A visitor to the Arco Anchorage can't help but feel assured by the confidence of the men on the bridge.

Even in the wee hours of this morning in Rosario Strait, when Capt. Robert Lawlor is operating on just a three-hour nap, things appear under control. Ship pilot Tim Florian is at his side, giving commands to the helmsman.

Florian isn't part of the crew. He joined the tanker at Port Angeles, as required by state law, to help assure safe passage through inland waters. He's been a mariner for 50 years and a Port Angeles pilot for 14 years. He makes more than $100,000 a year from tanker owners as a private contractor guiding ships in and out of these waters, and has a near spotless record.

Lawlor and Florian have each traveled this route hundreds of times, and they have at their fingertips electronic gadgetry that will sound an alarm when another ship comes within 2 miles, and will instantly gauge its speed and direction.

So what can go wrong here? Plenty.

It takes the practiced eye of Lawlor's boss to see through all this confidence. Aspland, the president of Arco Marine Inc., has been troubled since long before the Exxon Valdez accident by what he views as a lack of teamwork on the bridges of oil tankers.

The captains, he feels, are too autocratic. Pilots are uncertain of their roles: Are they in command? Or do they just advise skippers? The laws and practices don't make it clear enough.

No one in the crew challenged Exxon Valdez Capt. Joseph Hazelwood when he decided to retire to his bunk in the middle of a risky maneuver through the icebergs of Prince William Sound.

No one argued with the pilot of the Arco Anchorage when he maneuvered the ship too far into Port Angeles bay and hit a rock in December 1985. Questioning of decisions happens far too seldom, Aspland says.

Robert Sutherland, the man who skippered the Arco Anchorage when it went aground at Port Angeles in '85, was in command of the Arco Juneau when it slammed into the Carquinez Bridge near Vallejo, Calif., in January 1988, causing more than $1 million in damage.

With a qualified pilot on the bridge, the Arco Juneau was traveling 9 knots in heavy fog with the radar out of adjustment. Fortunately, it wasn't loaded.

Coast Guard hearing records show that in both Arco accidents, there was only sketchy and perfunctory communication between the captain and the pilot before the crunch came. And no one on the bridge challenged the decisions that led to the accidents.

The discipline that followed was equally confusing. In the Arco Anchorage case, the pilot was blamed by the Coast Guard and fined by the state. The skipper, Sutherland, was let off the hook by the Coast Guard but was demoted to chief mate by Arco.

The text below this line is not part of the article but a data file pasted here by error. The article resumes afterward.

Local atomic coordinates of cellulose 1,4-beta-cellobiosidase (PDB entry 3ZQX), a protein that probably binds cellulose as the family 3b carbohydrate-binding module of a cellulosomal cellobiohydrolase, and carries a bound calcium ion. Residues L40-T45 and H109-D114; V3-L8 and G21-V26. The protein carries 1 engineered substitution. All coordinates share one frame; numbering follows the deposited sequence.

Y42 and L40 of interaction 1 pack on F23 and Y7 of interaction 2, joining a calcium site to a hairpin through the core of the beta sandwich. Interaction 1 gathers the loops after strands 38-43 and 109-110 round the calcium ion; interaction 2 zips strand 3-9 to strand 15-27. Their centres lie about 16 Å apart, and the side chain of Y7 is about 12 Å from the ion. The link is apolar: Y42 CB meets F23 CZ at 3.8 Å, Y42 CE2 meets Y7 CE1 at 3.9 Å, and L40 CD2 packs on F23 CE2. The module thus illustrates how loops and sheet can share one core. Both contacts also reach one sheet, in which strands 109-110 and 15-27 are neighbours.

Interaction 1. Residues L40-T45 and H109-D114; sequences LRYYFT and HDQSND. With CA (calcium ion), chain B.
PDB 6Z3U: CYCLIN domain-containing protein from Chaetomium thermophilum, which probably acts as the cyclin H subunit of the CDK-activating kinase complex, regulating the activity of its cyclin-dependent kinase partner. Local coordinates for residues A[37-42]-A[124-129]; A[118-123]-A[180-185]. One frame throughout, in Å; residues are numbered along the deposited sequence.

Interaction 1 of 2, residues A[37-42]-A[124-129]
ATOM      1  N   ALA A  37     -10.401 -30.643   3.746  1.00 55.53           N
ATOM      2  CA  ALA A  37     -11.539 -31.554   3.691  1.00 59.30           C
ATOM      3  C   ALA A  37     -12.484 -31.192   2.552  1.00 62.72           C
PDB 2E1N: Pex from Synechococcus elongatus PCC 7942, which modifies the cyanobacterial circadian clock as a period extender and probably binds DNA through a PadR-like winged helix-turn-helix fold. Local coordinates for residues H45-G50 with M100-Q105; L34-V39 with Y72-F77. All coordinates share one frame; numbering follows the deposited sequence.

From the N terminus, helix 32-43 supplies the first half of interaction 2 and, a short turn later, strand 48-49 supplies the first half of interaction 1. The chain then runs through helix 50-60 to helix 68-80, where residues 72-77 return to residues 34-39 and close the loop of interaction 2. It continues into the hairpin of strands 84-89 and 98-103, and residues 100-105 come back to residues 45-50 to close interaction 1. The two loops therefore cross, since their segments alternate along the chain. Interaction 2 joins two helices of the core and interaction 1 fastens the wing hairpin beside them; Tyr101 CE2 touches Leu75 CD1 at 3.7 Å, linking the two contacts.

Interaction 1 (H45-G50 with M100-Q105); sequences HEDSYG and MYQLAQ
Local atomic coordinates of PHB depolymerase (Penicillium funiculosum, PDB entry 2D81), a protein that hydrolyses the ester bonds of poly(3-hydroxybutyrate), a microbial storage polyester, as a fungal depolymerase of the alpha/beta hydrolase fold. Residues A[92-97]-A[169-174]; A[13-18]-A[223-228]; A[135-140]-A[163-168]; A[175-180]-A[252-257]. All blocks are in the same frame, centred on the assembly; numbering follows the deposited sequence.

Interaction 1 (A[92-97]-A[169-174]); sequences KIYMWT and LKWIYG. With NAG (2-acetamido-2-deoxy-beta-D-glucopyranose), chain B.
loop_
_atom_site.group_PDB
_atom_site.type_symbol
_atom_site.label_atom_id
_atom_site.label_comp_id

In the Arco Juneau case, Sutherland, who had been promoted to captain again shortly beforehand, was blamed by the Coast Guard, but the pilot was let off.

"The sad part is that if the pilot had been properly trained, and had properly set the radar, they never should have hit that bridge," Aspland says. "It scares me to death . . . people won't challenge the pilot."


Pilots have a rocky history in Washington state. Their association, now called the Port Angeles Pilots, has held a virtual monopoly since 1935. They are regulated by a governor-appointed commission that has a reputation of being more of an advocate than a disciplinarian. The Legislature held hearings in 1977 and 1986 on complaints that the commission is a paper tiger, but things haven't changed much.

Records show that in the last 11 years, the state's pilots have been involved in 16 major accidents and another 151 more minor incidents in which damage occurred. Yet the Board of Pilotage Commissioners in Olympia has suspended pilots only three times in that 11 years, the longest suspension being 30 days (a 1986 penalty that hasn't been served yet because it is on appeal).

The Legislature gave the commission the power to fine pilots up to $5,000 in 1984, but only one pilot has has been assessed a fine, for $3,500.

The seven-member board, by law, consists of two pilots, two representatives of the maritime industry and two members of the public, plus a chairman, who is currently also the head of the state's ferry system.

But in a move many critics see as a slap to public representation on the board, Gov. Booth Gardner gave one of the public commission seats in November 1985 to Amigo Soriano, a retired pilot who still gets a pension from the Port Angeles Pilots. Soriano is also the brother of Dewey Soriano, longtime president of the Port Angeles Pilots.

The Legislature has never confirmed Amigo Soriano, but he continues to serve. Notably, Amigo Soriano gave the governor a $5,000 campaign contribution last year.

Dan Youmans, a spokesman for the governor, says Soriano was appointed because public members of the commission are required by law to have a concern and knowledge of pilotage issues. "Since he was retired, he could qualify as a citizen member," Youmans said.

Dewey Soriano says the pilots are a highly professional group of experienced mariners. To get a position, they must take a difficult test, he says, and they are dedicated to safety.